Singaporean Street Photographer Lee Yik Keat on Finding Beauty in the Everyday
For a photographer with the streets as his muse, the pandemic didn’t do Lee Yik Keat any favours. The time spent indoors, however, has given him the pause to think about his purpose, which is “what I want to do in the future, because this is what I want to do for the rest of my life”.
With quite the following on Instagram, where he first started sharing his love for photography almost eight years ago posting images taken mostly with his phone, the 25-year-old, also known as YK, has since established a name for himself as a street photographer. He shot a campaign featuring local influencers for the Singapore launch of the Louis Vuitton men’s spring‑summer 2021 collection early this year; accompanied American singer-songwriter Lauv on his Asian tour as a tour photographer in 2019; and even captured local cultural landmarks for the Singapore Tourism Board, just to name a few.
Lee was set to reunite with Lauv for his world tour in 2020 but the entire schedule was cancelled due to the pandemic, which left him in a state of confusion and uncertainty for a few weeks before he pulled himself together. “Two things resonated with me: community and sharing. So in the past year, I’ve combined these two together and focused a lot more on content, both on Instagram and TikTok, on how to shoot with phones. This aligns with my main motto, which is to observe the everyday life—and that it can be beautiful.
“A lot of people think that Singapore is so boring and that there’s nothing to do here, but I really want to encourage everyone, hopefully through my pictures, that there’s really something beautiful in the little details, even during the daily commute from point A to B. You just need to open your eyes and give it a chance,” enthuses Lee, who shares tips on how to compose an image, how to be creative with angles, and even photo shoot ideas in his tutorials.
Social media is the core of everything in his portfolio. “Without the following that I’ve built up through these platforms, I wouldn’t have had the opportunity to do a lot of the jobs that I could only dream of—even those offline. All of them happened because of the great networks that were built and also the trust of my followers on this journey. I get messages of how a photo or video has benefitted them and, with people reaching out to me like that, I ought to share my gratitude. I feel the next generation of photographers can benefit from my experiences.”
Such content has clearly resonated with his audience of photography enthusiasts and aspiring photographers as in mid-May this year, he reached 500,000 followers on Instagram, and gained the same number by early June, with over 1.2 million followers to date. His following on TikTok (he hopped on the platform last year during Singapore’s circuit breaker period to curb the spread of Covid-19) currently stands at 1.7 million.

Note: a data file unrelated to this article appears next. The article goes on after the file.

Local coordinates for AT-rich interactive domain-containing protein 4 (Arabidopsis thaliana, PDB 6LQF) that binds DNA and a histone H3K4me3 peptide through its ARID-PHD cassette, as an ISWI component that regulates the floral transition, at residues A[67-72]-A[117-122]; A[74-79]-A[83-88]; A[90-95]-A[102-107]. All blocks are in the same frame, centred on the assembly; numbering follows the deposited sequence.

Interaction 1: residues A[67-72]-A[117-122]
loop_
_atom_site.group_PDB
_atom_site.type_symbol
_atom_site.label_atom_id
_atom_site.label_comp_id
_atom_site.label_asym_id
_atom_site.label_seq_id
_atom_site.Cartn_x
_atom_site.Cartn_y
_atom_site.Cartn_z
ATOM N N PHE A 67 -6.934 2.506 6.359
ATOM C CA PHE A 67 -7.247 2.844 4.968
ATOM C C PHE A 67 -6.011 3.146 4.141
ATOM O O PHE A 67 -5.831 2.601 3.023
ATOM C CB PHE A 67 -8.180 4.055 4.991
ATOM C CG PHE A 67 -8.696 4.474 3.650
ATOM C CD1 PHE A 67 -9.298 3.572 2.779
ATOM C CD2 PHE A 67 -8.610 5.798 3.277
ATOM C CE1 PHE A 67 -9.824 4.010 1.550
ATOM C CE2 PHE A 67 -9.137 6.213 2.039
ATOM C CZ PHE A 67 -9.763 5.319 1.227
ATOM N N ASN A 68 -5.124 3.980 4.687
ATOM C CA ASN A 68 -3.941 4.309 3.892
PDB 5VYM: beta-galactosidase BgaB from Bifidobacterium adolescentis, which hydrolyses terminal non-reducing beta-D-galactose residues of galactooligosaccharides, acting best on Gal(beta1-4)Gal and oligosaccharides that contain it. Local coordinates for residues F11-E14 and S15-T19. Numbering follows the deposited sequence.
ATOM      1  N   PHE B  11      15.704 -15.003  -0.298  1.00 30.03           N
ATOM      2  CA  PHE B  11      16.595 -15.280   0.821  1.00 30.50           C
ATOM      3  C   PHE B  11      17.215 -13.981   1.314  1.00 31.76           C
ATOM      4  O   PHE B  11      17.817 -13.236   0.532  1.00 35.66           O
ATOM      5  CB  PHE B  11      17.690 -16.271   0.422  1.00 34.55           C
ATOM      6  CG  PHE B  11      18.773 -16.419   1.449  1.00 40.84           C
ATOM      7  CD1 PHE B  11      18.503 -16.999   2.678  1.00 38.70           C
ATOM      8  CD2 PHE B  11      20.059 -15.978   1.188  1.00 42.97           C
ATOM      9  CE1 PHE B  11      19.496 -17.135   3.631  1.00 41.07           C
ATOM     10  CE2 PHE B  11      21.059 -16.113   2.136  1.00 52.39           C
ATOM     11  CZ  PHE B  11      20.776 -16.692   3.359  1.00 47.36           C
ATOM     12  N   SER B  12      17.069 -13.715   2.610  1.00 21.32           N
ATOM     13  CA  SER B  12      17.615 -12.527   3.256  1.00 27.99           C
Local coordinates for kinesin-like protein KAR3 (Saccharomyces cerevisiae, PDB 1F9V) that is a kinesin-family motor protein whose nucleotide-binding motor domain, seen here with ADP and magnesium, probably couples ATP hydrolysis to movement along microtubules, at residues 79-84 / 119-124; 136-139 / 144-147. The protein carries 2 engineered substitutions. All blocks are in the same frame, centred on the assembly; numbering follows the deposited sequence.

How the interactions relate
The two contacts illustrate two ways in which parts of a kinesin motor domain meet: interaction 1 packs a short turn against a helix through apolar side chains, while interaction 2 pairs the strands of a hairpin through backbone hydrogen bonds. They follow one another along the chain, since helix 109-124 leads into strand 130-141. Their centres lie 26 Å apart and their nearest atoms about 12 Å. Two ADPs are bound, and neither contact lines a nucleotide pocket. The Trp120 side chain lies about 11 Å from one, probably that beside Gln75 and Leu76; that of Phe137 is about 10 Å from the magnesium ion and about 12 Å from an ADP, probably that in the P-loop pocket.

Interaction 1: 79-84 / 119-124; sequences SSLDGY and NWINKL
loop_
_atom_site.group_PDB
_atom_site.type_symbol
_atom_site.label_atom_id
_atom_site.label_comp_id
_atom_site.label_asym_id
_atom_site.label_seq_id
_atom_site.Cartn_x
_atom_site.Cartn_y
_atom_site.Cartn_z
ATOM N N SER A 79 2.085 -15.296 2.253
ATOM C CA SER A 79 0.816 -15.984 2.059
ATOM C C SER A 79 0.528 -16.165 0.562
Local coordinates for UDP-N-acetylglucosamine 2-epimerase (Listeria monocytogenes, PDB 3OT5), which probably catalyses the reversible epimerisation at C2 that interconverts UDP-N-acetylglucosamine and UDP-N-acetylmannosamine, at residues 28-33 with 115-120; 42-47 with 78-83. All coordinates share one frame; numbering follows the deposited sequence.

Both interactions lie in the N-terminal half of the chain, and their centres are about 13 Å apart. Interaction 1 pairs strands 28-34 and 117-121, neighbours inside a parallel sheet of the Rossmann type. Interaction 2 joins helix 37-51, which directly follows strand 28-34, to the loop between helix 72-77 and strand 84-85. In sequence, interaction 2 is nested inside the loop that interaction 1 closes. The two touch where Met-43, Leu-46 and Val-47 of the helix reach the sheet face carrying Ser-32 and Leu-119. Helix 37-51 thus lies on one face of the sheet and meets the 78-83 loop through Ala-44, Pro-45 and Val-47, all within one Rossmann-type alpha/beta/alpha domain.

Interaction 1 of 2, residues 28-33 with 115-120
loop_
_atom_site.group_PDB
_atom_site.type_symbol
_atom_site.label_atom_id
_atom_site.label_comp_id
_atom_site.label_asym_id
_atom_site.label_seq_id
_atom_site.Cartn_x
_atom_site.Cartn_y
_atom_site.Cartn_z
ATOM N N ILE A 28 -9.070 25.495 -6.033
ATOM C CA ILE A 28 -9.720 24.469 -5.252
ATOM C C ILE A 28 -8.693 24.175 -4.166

Perhaps this need to share his knowledge and experience has something to do with the fact that he is a self-taught photographer. When he first started out, he had to learn everything on his own, from the gear required to crafting his vision of photography, as such content weren’t readily available. “I started shooting city skylines and architecture, but then realised that I wanted to document the things in between. That’s when I moved to street photography.”
Besides looking at beauty in everyday life, Lee has developed his own signature in the tonality of the images, which is “a bit more dark, a bit more moody, in a cinematic way”. He takes inspiration from the work of Magnum photographer Alex Webb, who is well known for the complex mise en scène in his vibrant streetscapes. “The way he composes his images and how he can make something very chaotic into something very orderly mannered—I always look up to that, and I want to portray the same in my pictures.”
On what he hopes his followers can take away from his sharing on social media: “You don’t need fancy equipment,” says Lee, who shoots with an iPhone 12 Pro Max for all his tutorials. “What matters is the heart and the eye to really look at things that people don’t usually see. I think that’s what makes you stand out—and this applies to all genres of photography.”
Meanwhile, Lee continues to build up his portfolio in photography beyond social media, and is keen to explore other areas of work such as fashion or food photography. He stays relevant by keeping up with the trends and making sure to translate his work in a modern way, while keeping it as raw as possible. And regardless of what comes his way, he is willing to adapt.
- ImagesLee Yik Keat